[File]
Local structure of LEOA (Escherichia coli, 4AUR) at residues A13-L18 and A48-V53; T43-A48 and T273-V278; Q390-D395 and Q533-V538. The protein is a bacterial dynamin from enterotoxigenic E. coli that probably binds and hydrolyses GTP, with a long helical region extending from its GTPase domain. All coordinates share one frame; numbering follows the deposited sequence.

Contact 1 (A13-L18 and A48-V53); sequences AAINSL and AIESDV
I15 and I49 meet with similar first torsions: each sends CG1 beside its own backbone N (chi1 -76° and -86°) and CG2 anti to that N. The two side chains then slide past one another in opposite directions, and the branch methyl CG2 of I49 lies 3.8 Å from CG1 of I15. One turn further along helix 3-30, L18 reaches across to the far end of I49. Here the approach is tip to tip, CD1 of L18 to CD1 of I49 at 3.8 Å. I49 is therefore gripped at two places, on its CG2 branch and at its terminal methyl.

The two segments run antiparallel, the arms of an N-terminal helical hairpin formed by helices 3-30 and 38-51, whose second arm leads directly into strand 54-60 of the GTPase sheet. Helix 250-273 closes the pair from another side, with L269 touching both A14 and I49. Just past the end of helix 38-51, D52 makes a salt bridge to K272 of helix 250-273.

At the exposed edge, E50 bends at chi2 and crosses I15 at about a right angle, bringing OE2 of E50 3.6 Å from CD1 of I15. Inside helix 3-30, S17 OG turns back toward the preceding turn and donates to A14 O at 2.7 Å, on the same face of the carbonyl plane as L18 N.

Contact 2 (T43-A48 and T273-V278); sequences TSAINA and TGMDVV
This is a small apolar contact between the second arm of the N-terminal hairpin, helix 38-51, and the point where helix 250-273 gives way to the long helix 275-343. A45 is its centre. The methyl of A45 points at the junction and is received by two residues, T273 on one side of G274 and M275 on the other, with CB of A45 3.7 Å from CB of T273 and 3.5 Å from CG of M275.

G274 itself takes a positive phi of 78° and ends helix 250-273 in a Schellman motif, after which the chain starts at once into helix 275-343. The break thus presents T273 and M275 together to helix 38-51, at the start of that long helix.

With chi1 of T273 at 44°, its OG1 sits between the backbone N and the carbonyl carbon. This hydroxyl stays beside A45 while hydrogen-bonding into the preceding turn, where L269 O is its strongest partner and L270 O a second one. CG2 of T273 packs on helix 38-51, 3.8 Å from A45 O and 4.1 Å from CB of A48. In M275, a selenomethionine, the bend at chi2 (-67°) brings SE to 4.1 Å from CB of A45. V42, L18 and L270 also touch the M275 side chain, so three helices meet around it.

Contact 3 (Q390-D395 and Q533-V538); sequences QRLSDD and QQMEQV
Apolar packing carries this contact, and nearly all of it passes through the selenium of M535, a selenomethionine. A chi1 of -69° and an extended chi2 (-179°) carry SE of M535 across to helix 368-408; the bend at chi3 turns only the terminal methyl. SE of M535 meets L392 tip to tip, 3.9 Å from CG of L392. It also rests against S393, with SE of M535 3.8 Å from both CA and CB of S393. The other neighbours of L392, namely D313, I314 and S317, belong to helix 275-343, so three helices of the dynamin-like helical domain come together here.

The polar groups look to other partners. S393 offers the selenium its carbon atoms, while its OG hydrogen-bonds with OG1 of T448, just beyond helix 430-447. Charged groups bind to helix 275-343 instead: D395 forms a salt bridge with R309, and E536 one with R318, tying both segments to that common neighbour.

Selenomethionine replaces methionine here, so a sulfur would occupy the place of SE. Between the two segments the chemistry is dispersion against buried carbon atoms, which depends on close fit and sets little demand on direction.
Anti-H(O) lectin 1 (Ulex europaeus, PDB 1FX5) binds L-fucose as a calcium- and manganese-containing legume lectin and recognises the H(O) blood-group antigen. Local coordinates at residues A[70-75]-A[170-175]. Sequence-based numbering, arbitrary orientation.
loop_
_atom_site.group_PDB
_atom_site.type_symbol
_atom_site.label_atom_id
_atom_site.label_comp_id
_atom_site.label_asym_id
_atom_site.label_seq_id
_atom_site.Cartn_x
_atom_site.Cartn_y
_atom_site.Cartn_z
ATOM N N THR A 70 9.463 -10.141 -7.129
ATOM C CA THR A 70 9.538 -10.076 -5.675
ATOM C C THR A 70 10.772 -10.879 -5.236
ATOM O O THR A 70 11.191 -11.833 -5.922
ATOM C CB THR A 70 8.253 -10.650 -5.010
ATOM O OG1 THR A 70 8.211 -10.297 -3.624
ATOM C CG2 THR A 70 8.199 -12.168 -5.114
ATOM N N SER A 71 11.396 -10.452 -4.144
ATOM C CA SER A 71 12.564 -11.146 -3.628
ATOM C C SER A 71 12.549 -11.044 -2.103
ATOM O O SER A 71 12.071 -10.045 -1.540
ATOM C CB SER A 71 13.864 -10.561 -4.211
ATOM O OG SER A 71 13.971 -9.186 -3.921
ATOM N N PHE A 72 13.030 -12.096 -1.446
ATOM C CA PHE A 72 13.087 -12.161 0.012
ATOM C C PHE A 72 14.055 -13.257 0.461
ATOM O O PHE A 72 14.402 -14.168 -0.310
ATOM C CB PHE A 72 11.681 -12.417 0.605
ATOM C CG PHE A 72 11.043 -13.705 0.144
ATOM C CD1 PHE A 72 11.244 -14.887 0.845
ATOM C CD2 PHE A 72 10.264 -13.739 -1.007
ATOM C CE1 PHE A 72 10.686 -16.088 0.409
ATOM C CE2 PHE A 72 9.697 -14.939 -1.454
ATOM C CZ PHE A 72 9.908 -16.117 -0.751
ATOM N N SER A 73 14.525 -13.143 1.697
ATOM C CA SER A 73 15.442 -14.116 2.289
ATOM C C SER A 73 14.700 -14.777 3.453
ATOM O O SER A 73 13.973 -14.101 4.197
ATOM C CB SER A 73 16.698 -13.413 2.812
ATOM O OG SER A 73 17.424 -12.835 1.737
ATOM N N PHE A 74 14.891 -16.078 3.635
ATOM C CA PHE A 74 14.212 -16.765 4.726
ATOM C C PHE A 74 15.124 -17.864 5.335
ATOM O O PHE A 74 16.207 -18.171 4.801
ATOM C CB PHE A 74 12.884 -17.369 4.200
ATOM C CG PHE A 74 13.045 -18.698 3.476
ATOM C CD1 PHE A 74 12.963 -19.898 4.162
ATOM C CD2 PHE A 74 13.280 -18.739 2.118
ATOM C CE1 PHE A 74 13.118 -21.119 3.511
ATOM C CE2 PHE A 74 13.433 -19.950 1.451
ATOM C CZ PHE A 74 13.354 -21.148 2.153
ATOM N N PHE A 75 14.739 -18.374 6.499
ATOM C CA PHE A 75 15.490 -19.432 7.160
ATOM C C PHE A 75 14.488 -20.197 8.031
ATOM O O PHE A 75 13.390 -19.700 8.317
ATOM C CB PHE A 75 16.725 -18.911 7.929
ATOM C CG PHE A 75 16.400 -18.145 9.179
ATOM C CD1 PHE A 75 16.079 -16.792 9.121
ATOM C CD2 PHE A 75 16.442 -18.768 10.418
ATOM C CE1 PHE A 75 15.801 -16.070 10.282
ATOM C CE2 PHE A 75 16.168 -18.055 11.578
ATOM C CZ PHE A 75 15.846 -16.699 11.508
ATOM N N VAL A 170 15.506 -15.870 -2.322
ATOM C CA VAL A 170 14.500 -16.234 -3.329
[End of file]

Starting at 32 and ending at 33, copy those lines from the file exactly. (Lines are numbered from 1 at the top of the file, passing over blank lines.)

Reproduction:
ATOM N N SER A 71 11.396 -10.452 -4.144
ATOM C CA SER A 71 12.564 -11.146 -3.628